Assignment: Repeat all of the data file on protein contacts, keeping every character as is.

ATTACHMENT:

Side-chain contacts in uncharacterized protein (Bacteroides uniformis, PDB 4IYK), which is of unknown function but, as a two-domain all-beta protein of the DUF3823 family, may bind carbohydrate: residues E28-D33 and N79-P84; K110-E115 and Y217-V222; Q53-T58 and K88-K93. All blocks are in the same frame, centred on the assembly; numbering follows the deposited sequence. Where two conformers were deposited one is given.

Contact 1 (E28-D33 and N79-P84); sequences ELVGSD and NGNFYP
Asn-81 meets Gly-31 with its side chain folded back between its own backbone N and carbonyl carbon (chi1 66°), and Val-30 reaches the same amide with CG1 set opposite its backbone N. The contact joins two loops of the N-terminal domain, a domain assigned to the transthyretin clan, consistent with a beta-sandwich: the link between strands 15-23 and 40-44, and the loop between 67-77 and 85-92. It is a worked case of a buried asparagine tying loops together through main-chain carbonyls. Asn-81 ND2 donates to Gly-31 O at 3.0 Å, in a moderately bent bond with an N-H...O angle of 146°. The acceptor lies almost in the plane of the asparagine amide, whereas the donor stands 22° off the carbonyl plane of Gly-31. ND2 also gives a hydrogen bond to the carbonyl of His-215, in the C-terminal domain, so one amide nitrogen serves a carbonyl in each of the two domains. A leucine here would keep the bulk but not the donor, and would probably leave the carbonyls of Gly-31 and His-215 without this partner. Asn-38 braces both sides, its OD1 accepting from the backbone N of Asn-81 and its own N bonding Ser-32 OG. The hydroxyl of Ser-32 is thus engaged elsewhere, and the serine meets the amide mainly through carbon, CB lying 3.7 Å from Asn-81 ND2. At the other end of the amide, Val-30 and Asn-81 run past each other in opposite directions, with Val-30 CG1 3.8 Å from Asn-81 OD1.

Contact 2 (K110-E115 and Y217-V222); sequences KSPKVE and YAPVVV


Side-chain contacts in uncharacterized protein (Bacteroides uniformis, PDB 4IYK), which is of unknown function but, as a two-domain all-beta protein of the DUF3823 family, may bind carbohydrate: residues E28-D33 and N79-P84; K110-E115 and Y217-V222; Q53-T58 and K88-K93. All blocks are in the same frame, centred on the assembly; numbering follows the deposited sequence. Where two conformers were deposited one is given.

Contact 1 (E28-D33 and N79-P84); sequences ELVGSD and NGNFYP
Asn-81 meets Gly-31 with its side chain folded back between its own backbone N and carbonyl carbon (chi1 66°), and Val-30 reaches the same amide with CG1 set opposite its backbone N. The contact joins two loops of the N-terminal domain, a domain assigned to the transthyretin clan, consistent with a beta-sandwich: the link between strands 15-23 and 40-44, and the loop between 67-77 and 85-92. It is a worked case of a buried asparagine tying loops together through main-chain carbonyls. Asn-81 ND2 donates to Gly-31 O at 3.0 Å, in a moderately bent bond with an N-H...O angle of 146°. The acceptor lies almost in the plane of the asparagine amide, whereas the donor stands 22° off the carbonyl plane of Gly-31. ND2 also gives a hydrogen bond to the carbonyl of His-215, in the C-terminal domain, so one amide nitrogen serves a carbonyl in each of the two domains. A leucine here would keep the bulk but not the donor, and would probably leave the carbonyls of Gly-31 and His-215 without this partner. Asn-38 braces both sides, its OD1 accepting from the backbone N of Asn-81 and its own N bonding Ser-32 OG. The hydroxyl of Ser-32 is thus engaged elsewhere, and the serine meets the amide mainly through carbon, CB lying 3.7 Å from Asn-81 ND2. At the other end of the amide, Val-30 and Asn-81 run past each other in opposite directions, with Val-30 CG1 3.8 Å from Asn-81 OD1.

Contact 2 (K110-E115 and Y217-V222); sequences KSPKVE and YAPVVV